Fantasy Baseball: Can Michael Wacha Be a Useful Starting Pitcher?

After a major step back in 2016, can Wacha return to fantasy relevance?

It was the fall of 2013 -- a time where, as a St. Louisian, you expect the St. Louis Cardinals to be playing postseason baseball. Reaching the postseason 11 times since 2000 at that time raises the bar pretty quickly.

Texas A&M Aggies draftee Michael Wacha just went toe-to-toe twice with the Los Angeles Dodgers and ace Clayton Kershaw, firing not one, but two scoreless starts. The sky was the limit on the young right-hander's career, and Wacha followed up that 2013 season with back-to-back impressive 2014 and 2015 campaigns -- 49 starts and 22 wins with a sub-3.40 ERA.

Wacha entered 2016 with high hopes, but it was a disaster. He recorded a career-worst 5.09 ERA and 8.1% swinging-strike rate over 24 starts, eventually getting sent to the bullpen. Now with an injury to young prospect Alex Reyes and Lance Lynn coming off Tommy John surgery, the Cardinals need Wacha to step up.

Can he deliver and become fantasy relevant again?

A Tale of Two Halves

To call Wacha's entire 2016 a disaster would be unfair -- the first half, while not exactly strong, wasn't horrible. The second half was outright difficult to watch, though, and part of that could have been because he wasn't completely healthy following an August injury that caused him to miss some time.

Time Innings Pitched ERA FIP wOBA K Rate %
First Half 105.3 4.36 3.95 .319 20.5%
Second Half 32.7 7.44 4.37 .398 13.8%

Wacha's velocity was down a tick for most of 2016, per Brooks Baseball data, but for the most part, it was in line with historical norms. And there's obviously some health concerns with the disabled list stint, but the real culprit appears to be a pitch he added prior to the season that led to some disastrous results.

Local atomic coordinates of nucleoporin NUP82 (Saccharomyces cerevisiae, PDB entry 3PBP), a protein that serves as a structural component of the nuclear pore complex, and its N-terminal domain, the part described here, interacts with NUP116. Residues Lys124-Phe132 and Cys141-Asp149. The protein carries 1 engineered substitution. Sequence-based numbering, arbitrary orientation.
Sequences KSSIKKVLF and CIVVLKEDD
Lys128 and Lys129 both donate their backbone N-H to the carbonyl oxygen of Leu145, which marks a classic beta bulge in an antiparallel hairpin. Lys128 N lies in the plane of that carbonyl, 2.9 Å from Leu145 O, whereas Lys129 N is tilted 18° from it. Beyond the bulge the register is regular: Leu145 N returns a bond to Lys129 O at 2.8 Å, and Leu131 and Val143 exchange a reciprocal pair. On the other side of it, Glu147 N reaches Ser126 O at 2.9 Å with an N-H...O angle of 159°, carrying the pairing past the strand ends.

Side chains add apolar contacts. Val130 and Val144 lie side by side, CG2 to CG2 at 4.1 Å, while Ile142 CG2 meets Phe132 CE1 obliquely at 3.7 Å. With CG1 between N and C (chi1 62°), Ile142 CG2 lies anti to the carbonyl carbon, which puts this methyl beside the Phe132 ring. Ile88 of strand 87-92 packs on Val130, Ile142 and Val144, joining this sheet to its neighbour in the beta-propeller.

Scrap the Cutter

In an effort to add even more depth to his arsenal, Wacha worked on adding a cutter.

The right-hander previously showcased a four-seam fastball, change-up and a true breaking ball, with the first two having the same arm-side run movement to right-handed hitters. With nothing moving the other direction, they could pretty much lock into one half of the plate, so he focused on the cutter to add some glove-side movement.

While in practice it sounded like a great idea, the results were a train wreck. The following showcases the results against his cutter in terms of slugging percentage (per Brooks Baseball data).

That red line is Wacha's cutter, which literally jumps off of the graph.

As far as the why this happened, that part is pretty easy to see -- the cutter is a flat offering that just doesn't move much. Wacha's cutter averaged 2.08 inches of horizontal movement in 2016, and compared to some elite cutters, that's not going to work. Wacha's cutter in the back half of the year seemed to stop moving altogether.

Player Horizontal Movement (in.)
Mariano Rivera 6.03
Kenley Jansen 3.38
Michael Wacha (August-September) 0.55

Can He Find His Groove Again?

Through three starts this spring, Wacha's performance has been promising -- he's fired eight scoreless innings and racked up seven strikeouts. Due to what happened last year, it's easy to forget how good of a pitcher he used to be.

Of the 132 qualified pitchers between 2013-15, Wacha ranked 27th with a 3.21 ERA over 353 innings pitched. If we also look at batting average allowed, his mark of .229 was 19th best.

But due to last season's struggles and the uncertainty about his health (he has only topped 25 starts in his career once), Wacha is the 101st starting pitcher off the board in National Fantasy Baseball Championship drafts. If the Cardinals want to have any shot at dethroning the World Series champion Chicago Cubs in the National League central, they'll need the old Wacha in their rotation. Fantasy baseball owners would like to see that version, too.

Tread lightly here, but he's worth keeping an eye on as the spring progresses given how late he's being selected. He could turn into a major steal if he tightens up his offerings and pitches like his old self.